Do you really think so?

The tension with PSDs appears to have passed the crescendo in the last year, and the Bring-Your-Own-Device (BYOD) to work has won.  BYOD is an acceptable and even encouraged policy. For example, Cisco’s Internet Business Solutions Group reported that of the 600 businesses included in its study that: 1) 95% allow BYOD into the workplace, 2) 76% of the IT leaders in these companies categorized BYOD as somewhat or extremely positive for their companies, with annual benefit ranging from $300-1300 per employee, and 3) 83% of IT leaders see BYOD growing in the future.  The Cisco Global study of BYOD found that 1) BOYD is a global phenomena with 89% of IT departments worldwide enabling BYOD in some way, 2) 69% of IT leaders are “positive” about BYOD and 3) the U.S. is the overall leader in BYOD adoption and policy.  The global study found in 2012 that the number of BYOD per employee ranged from 2-4 devices depending the country, with the U.S. currently at 2.9 devices and expected to increase to 3.2 by 2014.  Not surprising, these studies also capture that IT leaders have security concerns about the presence of PSDs within their organizations, but remarkably only 19% of companies in the U.S. find security as the top BYOD challenge, with the average being 26% globally and with Russia at the highest at 38%.  Do the Russians know something that we don’t?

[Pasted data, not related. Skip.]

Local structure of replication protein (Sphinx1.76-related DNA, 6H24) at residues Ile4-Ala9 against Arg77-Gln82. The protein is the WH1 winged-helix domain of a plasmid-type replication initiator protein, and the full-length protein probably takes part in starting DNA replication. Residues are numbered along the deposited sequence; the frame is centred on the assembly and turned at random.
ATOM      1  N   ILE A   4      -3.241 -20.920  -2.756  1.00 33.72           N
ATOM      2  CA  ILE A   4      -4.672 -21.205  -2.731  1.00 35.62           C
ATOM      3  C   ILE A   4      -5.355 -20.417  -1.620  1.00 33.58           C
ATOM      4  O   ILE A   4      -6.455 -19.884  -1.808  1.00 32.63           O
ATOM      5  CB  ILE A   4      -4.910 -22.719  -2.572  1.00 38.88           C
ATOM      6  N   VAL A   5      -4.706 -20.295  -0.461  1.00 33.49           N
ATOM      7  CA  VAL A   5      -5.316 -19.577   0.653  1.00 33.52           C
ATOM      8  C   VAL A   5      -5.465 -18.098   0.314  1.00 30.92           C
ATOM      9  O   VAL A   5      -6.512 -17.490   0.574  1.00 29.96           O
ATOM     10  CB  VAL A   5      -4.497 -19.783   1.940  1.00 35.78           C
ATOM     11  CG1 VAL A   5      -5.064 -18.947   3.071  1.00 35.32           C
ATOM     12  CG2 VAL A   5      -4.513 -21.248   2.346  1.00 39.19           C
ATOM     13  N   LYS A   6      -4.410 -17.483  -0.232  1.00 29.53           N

Could be.

A 2013 prediction of mobile threats globally show that malware on PSDs is on the rise, with the highest incident rate in 2012 in Russia (34.7%), a whopping 87 times that of the incidence in the U.S (0.4%).  Why should IT leaders be concerned about malware on PSDs?  The obvious answers are the loss of function of the PSD if infected, the loss of business data on PSDs, and the injection of malware into internal networks.  But equally obvious is that the PSD threats are not of sufficient concern to make IT leaders put security at the top of the BYOD challenges.   Apparently IT leaders think the BYOD security risks are being managed, and we don’t have to worry.

Or should we?